I’ll never forget the Oath of Office I took when I was commissioned as an Army Intelligence Officer all those years ago. The most important part is where you swear to “support and defend the Constitution of the United States against ALL enemies, foreign and domestic.” That was the part that kept ringing in my head as George W. Bush went on TV in the run-up to the Iraq war talking about weapons of mass destruction. We had been on the ground in Kuwait since late 2002, months before the invasion of Iraq kicked off. And every time Bush told that lie, I thought about my oath.
I’m disappointed to admit that, back then, I didn’t have the courage to go up against the big Army machine… to march into my Battalion Commander’s office and say, “Sir, we must defend the Constitution against the President of the United States.” I knew I would get crushed.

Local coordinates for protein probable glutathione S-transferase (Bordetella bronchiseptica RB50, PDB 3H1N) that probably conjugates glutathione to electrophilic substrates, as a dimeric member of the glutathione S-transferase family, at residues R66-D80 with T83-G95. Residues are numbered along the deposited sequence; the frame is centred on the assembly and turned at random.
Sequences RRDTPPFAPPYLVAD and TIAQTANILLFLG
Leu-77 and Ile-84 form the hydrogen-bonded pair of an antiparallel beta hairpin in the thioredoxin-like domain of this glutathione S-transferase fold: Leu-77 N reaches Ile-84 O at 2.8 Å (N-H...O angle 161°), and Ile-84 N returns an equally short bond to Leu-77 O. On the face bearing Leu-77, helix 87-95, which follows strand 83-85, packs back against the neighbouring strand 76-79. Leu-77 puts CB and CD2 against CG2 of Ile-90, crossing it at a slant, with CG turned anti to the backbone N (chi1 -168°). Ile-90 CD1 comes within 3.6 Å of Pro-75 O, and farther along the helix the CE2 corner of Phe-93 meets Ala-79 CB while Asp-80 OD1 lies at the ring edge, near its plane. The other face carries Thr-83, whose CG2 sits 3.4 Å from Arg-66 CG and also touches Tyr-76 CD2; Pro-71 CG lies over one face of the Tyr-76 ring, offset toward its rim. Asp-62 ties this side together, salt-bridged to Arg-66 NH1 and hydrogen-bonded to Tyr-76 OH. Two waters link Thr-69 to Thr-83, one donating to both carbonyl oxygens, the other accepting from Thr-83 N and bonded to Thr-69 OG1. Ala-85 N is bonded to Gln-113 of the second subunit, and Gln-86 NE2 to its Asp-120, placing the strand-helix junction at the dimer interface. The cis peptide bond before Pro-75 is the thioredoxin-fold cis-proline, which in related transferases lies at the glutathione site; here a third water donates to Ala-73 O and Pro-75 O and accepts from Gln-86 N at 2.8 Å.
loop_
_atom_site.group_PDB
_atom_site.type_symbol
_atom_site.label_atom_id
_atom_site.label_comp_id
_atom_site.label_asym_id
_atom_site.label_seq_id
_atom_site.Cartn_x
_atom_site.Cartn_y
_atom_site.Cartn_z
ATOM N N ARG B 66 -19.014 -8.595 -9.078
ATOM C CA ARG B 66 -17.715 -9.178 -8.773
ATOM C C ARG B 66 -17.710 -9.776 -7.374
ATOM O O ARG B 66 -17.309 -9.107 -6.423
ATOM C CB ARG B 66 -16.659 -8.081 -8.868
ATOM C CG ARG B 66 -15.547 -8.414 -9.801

When I left the military, I started noticing all the other ways in which the government turned the Constitution into a punchline. And that practice has only accelerated. I came up with a different solution. Instead of fighting some faceless machine, I voted with my feet and left the country.
That, coupled with my drastically reduced tax bill thanks to being an overseas expat, has prompted a lot of use of the word ‘unpatriotic’ since I started writing this letter six years ago. I find this appallingly ignorant. The American Revolution itself was predicated on the inequity of taxation without representation.